Small Ruminant Research, vol. 128 (2015) pp. 72-78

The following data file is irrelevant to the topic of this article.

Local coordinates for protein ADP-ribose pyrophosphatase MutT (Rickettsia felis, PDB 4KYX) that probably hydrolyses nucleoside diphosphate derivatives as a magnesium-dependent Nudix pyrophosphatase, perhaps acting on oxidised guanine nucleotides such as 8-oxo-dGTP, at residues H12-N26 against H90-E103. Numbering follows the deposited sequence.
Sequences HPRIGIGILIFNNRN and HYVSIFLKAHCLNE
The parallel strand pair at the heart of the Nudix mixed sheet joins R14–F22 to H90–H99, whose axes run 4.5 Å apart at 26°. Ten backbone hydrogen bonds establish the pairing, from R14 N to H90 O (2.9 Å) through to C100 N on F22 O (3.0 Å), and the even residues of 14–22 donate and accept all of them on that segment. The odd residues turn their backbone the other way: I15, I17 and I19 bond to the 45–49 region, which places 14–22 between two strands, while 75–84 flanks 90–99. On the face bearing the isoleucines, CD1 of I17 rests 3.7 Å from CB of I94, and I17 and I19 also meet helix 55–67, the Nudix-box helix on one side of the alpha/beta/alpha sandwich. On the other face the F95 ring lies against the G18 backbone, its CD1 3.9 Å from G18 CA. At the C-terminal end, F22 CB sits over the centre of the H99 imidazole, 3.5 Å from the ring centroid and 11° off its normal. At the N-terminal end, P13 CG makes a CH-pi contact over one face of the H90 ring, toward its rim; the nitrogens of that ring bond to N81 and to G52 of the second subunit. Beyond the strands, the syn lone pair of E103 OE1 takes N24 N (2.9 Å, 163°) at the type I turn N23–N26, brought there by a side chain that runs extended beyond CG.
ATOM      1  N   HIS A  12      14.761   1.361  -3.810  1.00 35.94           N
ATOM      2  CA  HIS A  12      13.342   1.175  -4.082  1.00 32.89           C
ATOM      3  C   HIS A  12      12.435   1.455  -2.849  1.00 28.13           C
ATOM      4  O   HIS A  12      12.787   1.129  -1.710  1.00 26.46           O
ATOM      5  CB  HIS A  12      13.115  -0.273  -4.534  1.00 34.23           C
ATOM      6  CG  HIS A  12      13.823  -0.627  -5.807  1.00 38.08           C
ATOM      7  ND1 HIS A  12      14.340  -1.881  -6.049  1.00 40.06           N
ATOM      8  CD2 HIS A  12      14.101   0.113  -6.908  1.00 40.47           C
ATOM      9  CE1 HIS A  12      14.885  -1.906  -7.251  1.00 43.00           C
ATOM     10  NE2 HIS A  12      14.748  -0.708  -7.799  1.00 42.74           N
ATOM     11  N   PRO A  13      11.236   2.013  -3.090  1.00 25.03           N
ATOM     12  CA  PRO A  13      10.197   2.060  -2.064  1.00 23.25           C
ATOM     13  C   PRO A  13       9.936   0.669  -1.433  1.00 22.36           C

Chronic wasting disease (CWD) of cervids is the only known transmissible spongiform encephalopathy (TSE) found in non-domestic, free-ranging animals. To date, it is found in wild cervids only in North America, and natural infection has been detected in only four species (Cervus elaphus nelsoni, Odocoileus hemionus, Odocoileus virginianus and recently Alces alces) although there are concerns that it could spread to other species, particularly Rangifer tarandus. The infectious PrPCWD spreads throughout the body, particularly in lymphoid tissue, although lesions (typical of TSEs) are found only in the brain and are associated with development of clinical disease (e.g. wasting, behavioural changes). Transmission is lateral and probably oral. Infectious prions are shed in faeces, urine and saliva, and are present in various body tissues, all of which may contribute to ante- or post-mortem environmental contamination, increasing transmission. Infectious prions persist in soils. There is presently no evidence of spread to other sympatric wildlife, domestic livestock or humans. Intracerebral inoculation enables transmission to various species of ungulates, rodents, carnivores and even primates, but oral transmission to non-cervids has mainly been unsuccessful.
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